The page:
I lost 14 of my pigeons in two days. I am new at this and expected losses, but now I really feel terrible. I have a few left and have opened the coop and let them have free range. They come and go as they please and I have thrown out all feed and bought new just in case it was tainted. Water was fine and protectd from droppings and the like. Perhaps they were sick when I got them, and I really cannot detail any symptoms other than death that they exhibeted. Bummer really, but hopefully my next batch will be better. The survivors I am doting on as best I can. The ones that survived are huge, and look like partridge. I wonder if the big ones killed the little ones.
I walked out to my loft yesterday and my grizzel hen was dead on her perch.
With free range the hawks will soon reduce your numbers to zero.
It is possible that some of the pigeons were infected with one or more diseases when you got them, especially if you got them from more than one source. What types of breeds did you have? Meat pigeons (Giant Runts, White Kings, Pouters, Maltze, Giant Homer, etc) can kill smaller pigeons, Racing Homers can kill smaller pigeons (tumblers, owls, swallows, nuns, rollers, etc).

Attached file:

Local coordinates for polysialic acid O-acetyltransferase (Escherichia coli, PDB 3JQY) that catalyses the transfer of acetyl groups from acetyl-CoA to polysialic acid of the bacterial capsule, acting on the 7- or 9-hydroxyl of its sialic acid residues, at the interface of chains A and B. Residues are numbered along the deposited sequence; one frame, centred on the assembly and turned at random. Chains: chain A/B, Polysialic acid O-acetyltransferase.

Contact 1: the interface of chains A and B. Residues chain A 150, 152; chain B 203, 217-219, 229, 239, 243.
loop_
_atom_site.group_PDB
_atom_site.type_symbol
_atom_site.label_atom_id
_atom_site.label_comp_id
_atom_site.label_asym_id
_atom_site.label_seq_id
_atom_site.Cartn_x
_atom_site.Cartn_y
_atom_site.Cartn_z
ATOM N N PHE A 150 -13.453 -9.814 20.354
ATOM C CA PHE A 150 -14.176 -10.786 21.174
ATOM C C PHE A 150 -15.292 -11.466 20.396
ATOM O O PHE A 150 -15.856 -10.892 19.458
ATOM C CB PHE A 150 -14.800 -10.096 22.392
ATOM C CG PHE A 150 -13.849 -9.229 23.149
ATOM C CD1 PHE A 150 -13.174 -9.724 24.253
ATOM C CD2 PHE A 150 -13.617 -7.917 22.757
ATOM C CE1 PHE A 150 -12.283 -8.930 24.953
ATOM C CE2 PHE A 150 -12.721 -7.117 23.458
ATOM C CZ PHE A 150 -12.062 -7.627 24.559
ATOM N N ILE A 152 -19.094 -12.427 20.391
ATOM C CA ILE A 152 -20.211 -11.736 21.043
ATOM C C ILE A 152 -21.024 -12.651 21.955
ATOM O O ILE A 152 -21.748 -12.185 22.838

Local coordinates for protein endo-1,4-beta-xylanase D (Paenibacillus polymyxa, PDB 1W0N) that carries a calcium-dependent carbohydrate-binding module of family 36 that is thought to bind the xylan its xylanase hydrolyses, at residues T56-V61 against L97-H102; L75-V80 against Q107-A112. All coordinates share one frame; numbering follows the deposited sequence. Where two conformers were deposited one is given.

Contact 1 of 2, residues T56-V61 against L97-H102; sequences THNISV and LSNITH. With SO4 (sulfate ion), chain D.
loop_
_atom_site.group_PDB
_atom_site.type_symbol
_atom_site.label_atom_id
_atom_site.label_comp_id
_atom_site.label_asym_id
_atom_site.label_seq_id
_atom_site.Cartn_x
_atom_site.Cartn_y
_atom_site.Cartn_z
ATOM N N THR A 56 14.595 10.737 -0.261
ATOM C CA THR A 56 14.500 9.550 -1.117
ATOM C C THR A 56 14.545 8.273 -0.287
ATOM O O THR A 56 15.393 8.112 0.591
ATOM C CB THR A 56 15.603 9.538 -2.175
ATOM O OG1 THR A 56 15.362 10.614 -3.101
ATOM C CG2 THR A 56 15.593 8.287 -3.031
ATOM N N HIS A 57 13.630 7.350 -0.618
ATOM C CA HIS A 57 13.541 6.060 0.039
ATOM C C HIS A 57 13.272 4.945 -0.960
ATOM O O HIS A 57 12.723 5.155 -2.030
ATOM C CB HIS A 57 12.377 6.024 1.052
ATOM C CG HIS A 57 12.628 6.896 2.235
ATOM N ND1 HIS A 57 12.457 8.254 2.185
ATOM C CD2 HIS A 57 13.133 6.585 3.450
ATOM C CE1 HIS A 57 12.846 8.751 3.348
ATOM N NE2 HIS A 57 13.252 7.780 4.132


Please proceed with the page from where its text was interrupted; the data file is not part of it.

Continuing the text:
Pigeons fight for social order just like chickens do. It can get violent to to point of having a bird scalped or killed. It is best to keep like breed birds with birds of that size class at the very least, don't mix tumblers and homers for instance.
Now that all of the birds have been exposed to what ever it was, the couriers have survived and those new exposed are mostly dead. Disease and death exposure can go both ways when mixing pigeons. When getting new birds, sometimes the introduction into a new loft will stress the birds to the point of succombing to the disease they carried as well as the other birds. You need to have a small loft (a rabbit hutch works) to quarentine new birds for 3 weeks before mixing with existing stock.
In the mean time, feed Sulmet in the drinking water or take a small eye-dropper and squirt a small amount directly down each birds throat.